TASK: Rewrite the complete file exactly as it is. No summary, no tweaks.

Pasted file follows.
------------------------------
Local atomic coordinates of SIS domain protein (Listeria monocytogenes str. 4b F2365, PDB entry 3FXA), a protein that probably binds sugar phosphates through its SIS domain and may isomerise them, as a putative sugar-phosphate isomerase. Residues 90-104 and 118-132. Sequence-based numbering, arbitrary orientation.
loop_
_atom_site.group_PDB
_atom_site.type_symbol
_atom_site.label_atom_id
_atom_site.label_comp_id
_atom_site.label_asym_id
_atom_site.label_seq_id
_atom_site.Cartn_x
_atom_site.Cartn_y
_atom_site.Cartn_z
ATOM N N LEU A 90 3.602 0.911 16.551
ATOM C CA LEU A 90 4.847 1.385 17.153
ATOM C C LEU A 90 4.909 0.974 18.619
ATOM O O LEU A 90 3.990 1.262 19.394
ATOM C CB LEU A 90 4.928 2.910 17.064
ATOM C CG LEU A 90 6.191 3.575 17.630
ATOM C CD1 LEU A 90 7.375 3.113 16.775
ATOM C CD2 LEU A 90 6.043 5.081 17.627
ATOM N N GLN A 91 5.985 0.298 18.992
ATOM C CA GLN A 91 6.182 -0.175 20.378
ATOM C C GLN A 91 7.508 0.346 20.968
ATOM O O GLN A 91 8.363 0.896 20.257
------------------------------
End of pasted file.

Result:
Local atomic coordinates of SIS domain protein (Listeria monocytogenes str. 4b F2365, PDB entry 3FXA), a protein that probably binds sugar phosphates through its SIS domain and may isomerise them, as a putative sugar-phosphate isomerase. Residues 90-104 and 118-132. Sequence-based numbering, arbitrary orientation.
loop_
_atom_site.group_PDB
_atom_site.type_symbol
_atom_site.label_atom_id
_atom_site.label_comp_id
_atom_site.label_asym_id
_atom_site.label_seq_id
_atom_site.Cartn_x
_atom_site.Cartn_y
_atom_site.Cartn_z
ATOM N N LEU A 90 3.602 0.911 16.551
ATOM C CA LEU A 90 4.847 1.385 17.153
ATOM C C LEU A 90 4.909 0.974 18.619
ATOM O O LEU A 90 3.990 1.262 19.394
ATOM C CB LEU A 90 4.928 2.910 17.064
ATOM C CG LEU A 90 6.191 3.575 17.630
ATOM C CD1 LEU A 90 7.375 3.113 16.775
ATOM C CD2 LEU A 90 6.043 5.081 17.627
ATOM N N GLN A 91 5.985 0.298 18.992
ATOM C CA GLN A 91 6.182 -0.175 20.378
ATOM C C GLN A 91 7.508 0.346 20.968
ATOM O O GLN A 91 8.363 0.896 20.257